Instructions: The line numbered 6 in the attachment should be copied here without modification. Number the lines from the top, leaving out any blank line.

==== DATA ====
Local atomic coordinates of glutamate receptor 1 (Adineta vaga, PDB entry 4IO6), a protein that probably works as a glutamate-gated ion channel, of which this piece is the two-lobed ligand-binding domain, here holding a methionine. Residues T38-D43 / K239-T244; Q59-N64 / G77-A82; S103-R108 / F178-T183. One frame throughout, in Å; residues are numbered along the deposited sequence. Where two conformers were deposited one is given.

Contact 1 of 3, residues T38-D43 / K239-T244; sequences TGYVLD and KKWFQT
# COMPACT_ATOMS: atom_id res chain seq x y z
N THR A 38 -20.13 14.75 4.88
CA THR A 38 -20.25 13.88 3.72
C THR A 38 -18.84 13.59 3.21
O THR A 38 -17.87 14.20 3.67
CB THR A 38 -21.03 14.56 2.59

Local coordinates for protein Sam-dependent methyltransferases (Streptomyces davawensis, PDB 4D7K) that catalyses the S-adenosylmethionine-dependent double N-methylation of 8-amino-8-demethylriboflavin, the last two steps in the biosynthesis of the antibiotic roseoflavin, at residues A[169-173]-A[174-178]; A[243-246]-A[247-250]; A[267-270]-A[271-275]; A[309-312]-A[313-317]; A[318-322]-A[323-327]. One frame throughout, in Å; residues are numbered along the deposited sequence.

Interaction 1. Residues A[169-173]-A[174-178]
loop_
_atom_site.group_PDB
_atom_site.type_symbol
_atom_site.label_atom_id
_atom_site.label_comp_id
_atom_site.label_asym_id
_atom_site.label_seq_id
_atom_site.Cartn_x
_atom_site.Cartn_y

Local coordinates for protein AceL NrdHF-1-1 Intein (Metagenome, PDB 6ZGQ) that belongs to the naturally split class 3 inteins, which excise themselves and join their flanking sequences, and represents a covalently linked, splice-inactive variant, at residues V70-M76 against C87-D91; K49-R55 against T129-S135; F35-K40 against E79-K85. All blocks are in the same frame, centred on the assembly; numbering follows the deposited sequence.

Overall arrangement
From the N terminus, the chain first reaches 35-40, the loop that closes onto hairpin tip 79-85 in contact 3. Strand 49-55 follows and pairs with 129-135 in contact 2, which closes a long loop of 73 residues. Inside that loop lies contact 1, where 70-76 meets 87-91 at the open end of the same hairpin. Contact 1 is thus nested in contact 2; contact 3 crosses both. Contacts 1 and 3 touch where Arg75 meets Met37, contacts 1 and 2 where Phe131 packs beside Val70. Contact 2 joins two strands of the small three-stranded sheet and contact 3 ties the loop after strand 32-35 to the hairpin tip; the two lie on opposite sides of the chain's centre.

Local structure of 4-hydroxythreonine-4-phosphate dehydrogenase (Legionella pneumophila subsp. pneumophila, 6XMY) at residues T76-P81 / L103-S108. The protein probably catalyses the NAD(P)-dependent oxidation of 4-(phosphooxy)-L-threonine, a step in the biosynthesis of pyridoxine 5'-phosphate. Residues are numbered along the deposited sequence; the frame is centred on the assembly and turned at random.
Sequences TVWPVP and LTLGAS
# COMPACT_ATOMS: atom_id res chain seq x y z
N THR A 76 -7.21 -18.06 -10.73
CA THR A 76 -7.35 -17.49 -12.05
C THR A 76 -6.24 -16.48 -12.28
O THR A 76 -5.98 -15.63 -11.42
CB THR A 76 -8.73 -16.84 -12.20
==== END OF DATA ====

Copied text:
C THR A 38 -18.84 13.59 3.21